BY the WAY
The famous khoumei singer was sitting with the national orchestra when I came into the room over the auditorium; they were practicing an original composition written for an upcoming jubilee concert commemorating the famous singer's fiftieth birthday. When the orchestra broke for lunch and departed for the cafeteria, he and I settled on a couch by the upright piano to talk. He lauded the efforts of the orchestra members, so many of whom he had taught and mentored, for using Tuvan solo instruments and ancient solo singing techniques to create a new ensemble sound. "They are on a quest to find a future for Tuvan music," he said enthusiastically, adding, "Quests are good." I'd heard the orchestra perform its western-sounding arrangements employing Asian instruments, throat-song corralled into choir-loft harmonies, pieces read from page scores set on music stands, played to a regular four/four beat pounded out on a former shaman's drum. It was pretty, this music, but I told the famous singer about a young man I'd heard play a few days earlier, a kid really, fifteen or sixteen years old, a student at the arts academy, and when I'd visited his classroom he had sat down with a two-stringed egil and begun to bow, and to sing low in the back of his throat a different music entirely. The sound was the antithesis of tame, was desolate and consoling, ghostly and mature, and complex in a way that would be difficult to capture in any standard notation; it was rhythm-less, would drift and seize, would wait suspended through long stretches of shadowed delirium only to tumble into a transforming phrase in a quick, clear tumult, like a dammed stream finding the dam. He droned and lilted and as the piece drew near to ending, he touched the strings lightly and released a flurry of whistling crystal harmonics. Later, out in the taiga, I would watch him help slaughter a sheep and butcher it and see him gallop past on a horse, herding livestock with the same skilled abandon he brought to plucking Tuvan melodies from a Martin Backpacker guitar, sitting on a fence rail while the sheep meat boiled on the wood stove in the yurt and the women made blood sausage with the entrails, but here in the classroom, in the city, the wild certainty spoke from his egil through the chatter of teachers and visitors, the clattering of high heels as a secretary came and went, and I said to myself: here is the real thing. The famous singer asked me, who is this kid? I didn't know his name, I said, but I'd taped his song, and I found the track on my voice recorder and played it for him. He held the tiny speaker to his ear a while, and then smiled, nodded knowingly. "Menge," he said. "From the west. His uncle was a renowned player. . . Yeah, that's Menge." I could tell this tapped into some serious, satisfying secret within the singer, and I asked what would happen if Menge's music could be set down in a score and played by this ensemble, could become part of the quest for the future of Tuvan music. The smile faded. "If he even heard this," the famous singer said, motioning to the room around him, all the ancient instruments reposing in wait for the modern orchestra to return from the cafeteria, "it would break him."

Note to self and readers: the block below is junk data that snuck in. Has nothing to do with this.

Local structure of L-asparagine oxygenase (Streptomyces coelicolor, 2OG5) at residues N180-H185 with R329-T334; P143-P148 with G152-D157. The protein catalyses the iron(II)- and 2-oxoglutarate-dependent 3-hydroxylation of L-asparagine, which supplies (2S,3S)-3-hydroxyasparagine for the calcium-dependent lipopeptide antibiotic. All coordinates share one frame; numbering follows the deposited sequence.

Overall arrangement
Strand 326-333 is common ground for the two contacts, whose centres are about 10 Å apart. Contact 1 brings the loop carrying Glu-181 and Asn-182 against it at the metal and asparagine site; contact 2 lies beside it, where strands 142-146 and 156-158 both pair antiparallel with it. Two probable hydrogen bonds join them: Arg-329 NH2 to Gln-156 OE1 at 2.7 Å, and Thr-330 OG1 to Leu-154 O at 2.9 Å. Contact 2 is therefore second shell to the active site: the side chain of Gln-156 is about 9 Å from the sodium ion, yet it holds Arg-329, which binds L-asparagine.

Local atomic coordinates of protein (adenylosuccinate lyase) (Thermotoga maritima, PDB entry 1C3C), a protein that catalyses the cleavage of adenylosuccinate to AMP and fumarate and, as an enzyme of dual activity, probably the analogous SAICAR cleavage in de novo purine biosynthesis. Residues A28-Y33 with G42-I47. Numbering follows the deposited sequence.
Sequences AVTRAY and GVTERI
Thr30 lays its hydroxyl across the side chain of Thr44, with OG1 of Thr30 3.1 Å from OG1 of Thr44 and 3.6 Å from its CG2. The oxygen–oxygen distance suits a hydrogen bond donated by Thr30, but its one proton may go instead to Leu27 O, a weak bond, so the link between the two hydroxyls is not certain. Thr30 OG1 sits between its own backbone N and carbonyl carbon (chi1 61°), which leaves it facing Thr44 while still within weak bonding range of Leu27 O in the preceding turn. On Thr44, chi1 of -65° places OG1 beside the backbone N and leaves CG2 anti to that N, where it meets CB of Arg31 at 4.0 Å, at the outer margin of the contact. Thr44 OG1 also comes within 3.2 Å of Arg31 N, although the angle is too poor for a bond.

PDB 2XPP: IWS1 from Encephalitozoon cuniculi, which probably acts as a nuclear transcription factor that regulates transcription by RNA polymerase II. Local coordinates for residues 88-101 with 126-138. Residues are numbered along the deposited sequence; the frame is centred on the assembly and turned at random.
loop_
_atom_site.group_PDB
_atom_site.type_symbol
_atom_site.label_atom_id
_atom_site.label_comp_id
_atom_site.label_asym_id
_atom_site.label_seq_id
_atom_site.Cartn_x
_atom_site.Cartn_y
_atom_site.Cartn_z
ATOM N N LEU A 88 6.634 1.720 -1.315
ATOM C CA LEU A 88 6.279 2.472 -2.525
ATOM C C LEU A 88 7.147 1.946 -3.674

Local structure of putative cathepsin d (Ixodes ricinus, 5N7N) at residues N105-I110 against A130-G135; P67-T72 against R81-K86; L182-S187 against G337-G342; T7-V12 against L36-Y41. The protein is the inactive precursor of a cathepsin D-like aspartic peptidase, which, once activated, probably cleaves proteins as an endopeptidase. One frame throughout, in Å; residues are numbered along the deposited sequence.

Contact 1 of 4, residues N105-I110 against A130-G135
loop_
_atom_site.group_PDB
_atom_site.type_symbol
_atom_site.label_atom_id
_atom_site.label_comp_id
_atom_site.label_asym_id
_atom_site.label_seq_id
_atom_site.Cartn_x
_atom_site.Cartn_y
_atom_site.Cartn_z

LOVE & CATASTROPHE
"The balance of the world was disturbed. Something went terribly wrong. What we call creation is a cosmic imbalance, a catastrophe. Things exist by mistake. I'm ready to . . . claim that the only way to counter it is to assume the mistake and go to the end. We have a name for this. It's called love. Isn't love precisely this kind of cosmic imbalance?
Love for me is an extremely violent act. Love is not 'I love you all.' Love means I pick out something, and--again it’s a structure of imbalance--even if this something is just a small detail, a fragile individual person, I say I love you more than anything else. In this quite normal sense, love is evil." -- Slavoj Žižek
The train from Boston South Station to Penn Station in NYC is always a fantasy journey through old New England mill yards and along the Connecticut coast, more intimate than road travel because the world never turns its commercial face to the tracks. Instead of calculated retail glare, you peer into backyards and fields, quarries, dumps and swamps, and it's a strange thing to be riding in the great conqueror of wilderness through the wilderness preserved by its right of way. And along with messy nature: infrastructure, the rib and tendon of an unglamorized civic utility. On a snowy winter weekday, all this was swept by another mystery, the farms and marinas and empty shipping yards bundled against the season, and the landscape seemed to levitate off of the frozen earth, and perception was reversed: whatever was close, made immaterial by a frenzy of snow and speed, could not be grasped, while the far horizon was sharp to the eye, as patient and gradual and slow to pass as a thing remembered, even as it melted into distance and stillness and white.
WHAT CREATIVITY LOOKS LIKE
On a visit to New York, I stumbled into the William Kentridge exhibit at MOMA, and was lost to myself and to everything and everyone else for the rest of the day. The projections of his animation (such as "The Nose" and "Automatic Writing") were wonderful, but I especially loved his mechanical-opera version of "The Magic Flute," produced on a guignol stage, and "Chambre Noir," in which household objects (a desk lamp, a compass) interact mysteriously with drawings and films, set to a beautiful score by Philip Miller. It admonished me what real creativity looks (and sounds) like.
(See Quick Links for YouTube videos of Chambre Noir.)